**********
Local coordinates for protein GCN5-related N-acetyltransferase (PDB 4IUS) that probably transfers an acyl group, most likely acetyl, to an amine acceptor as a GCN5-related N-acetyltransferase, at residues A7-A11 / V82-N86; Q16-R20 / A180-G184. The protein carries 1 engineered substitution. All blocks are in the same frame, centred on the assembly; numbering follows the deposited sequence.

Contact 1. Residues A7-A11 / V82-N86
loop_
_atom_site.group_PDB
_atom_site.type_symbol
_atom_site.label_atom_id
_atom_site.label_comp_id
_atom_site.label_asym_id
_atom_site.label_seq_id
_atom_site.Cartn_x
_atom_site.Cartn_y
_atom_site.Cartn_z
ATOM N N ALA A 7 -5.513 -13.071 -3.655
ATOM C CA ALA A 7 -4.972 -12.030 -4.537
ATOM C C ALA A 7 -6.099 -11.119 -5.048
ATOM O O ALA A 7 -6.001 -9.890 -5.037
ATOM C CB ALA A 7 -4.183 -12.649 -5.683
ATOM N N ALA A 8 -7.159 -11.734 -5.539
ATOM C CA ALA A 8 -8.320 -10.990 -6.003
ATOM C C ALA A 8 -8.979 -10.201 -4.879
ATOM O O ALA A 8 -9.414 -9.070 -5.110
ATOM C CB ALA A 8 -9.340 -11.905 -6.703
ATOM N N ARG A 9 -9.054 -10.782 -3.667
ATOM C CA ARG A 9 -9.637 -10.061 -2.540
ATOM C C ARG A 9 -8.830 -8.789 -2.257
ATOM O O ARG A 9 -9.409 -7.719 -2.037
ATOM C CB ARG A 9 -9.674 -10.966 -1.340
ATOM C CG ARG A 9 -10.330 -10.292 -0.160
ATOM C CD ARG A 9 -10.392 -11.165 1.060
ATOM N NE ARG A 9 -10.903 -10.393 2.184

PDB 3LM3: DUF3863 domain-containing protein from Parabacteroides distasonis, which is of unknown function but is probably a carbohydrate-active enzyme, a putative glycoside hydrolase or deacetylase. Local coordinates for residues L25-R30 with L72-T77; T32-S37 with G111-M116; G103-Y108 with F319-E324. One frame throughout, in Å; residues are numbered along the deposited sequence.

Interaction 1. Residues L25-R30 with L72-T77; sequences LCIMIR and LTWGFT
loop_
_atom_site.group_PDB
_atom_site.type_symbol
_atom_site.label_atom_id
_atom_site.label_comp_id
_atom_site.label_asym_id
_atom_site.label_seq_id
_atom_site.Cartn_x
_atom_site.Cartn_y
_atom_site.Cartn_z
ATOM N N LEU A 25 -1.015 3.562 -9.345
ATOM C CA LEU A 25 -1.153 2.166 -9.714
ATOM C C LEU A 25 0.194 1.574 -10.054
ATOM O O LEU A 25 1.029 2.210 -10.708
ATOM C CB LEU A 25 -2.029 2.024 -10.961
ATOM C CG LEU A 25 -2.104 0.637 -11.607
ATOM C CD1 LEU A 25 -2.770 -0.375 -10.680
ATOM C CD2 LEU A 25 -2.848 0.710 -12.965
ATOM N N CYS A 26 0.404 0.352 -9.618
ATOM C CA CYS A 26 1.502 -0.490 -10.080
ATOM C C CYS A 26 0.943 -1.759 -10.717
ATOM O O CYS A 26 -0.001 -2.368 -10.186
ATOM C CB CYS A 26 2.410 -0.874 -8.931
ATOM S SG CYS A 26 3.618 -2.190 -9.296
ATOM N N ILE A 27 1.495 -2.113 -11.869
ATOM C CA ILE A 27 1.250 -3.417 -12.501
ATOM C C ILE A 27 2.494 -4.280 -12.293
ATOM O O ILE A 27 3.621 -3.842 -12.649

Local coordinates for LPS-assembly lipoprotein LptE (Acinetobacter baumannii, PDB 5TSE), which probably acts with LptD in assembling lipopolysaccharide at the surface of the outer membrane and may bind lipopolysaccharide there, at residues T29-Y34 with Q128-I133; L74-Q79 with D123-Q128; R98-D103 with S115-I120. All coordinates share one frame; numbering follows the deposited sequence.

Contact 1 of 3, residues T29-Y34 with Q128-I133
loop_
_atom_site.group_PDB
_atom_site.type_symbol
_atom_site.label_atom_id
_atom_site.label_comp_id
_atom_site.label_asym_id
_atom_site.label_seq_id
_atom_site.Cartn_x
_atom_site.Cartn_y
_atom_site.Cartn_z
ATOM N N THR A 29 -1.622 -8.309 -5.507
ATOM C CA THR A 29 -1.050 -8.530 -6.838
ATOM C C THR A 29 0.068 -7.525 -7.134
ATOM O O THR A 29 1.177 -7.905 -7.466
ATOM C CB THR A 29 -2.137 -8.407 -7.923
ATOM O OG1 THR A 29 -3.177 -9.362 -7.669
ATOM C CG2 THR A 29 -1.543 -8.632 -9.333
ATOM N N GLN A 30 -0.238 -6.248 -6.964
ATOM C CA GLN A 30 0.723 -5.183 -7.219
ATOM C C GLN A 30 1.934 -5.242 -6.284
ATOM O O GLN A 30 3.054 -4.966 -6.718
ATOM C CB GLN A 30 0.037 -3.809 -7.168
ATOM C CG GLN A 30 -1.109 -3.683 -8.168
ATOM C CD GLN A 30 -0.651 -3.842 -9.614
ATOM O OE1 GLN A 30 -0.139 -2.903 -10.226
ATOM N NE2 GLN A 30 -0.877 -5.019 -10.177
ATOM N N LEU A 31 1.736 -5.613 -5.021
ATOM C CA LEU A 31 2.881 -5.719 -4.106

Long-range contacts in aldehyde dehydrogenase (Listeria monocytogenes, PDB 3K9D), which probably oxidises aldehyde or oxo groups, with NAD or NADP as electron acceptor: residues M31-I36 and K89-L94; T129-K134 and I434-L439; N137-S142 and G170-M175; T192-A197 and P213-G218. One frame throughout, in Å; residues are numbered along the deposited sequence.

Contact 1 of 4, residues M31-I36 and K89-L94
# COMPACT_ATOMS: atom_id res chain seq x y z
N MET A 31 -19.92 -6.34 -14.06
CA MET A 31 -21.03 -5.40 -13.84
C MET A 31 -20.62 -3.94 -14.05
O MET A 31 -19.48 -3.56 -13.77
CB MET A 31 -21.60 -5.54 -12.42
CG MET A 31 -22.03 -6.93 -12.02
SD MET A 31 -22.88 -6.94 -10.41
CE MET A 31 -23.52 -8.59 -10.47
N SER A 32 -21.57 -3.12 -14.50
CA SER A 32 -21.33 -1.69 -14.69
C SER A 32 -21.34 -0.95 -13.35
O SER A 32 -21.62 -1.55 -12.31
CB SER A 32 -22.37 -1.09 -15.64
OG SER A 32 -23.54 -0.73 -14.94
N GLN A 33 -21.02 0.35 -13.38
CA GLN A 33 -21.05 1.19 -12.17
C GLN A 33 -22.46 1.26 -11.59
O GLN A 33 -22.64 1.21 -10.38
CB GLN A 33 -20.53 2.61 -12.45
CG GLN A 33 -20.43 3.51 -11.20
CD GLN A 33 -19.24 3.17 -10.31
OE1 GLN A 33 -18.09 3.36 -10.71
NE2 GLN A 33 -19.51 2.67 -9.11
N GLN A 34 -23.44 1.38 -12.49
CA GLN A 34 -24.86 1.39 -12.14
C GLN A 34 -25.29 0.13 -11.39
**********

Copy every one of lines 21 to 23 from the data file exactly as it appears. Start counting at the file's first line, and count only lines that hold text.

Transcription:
ATOM O O ALA A 8 -9.414 -9.070 -5.110
ATOM C CB ALA A 8 -9.340 -11.905 -6.703
ATOM N N ARG A 9 -9.054 -10.782 -3.667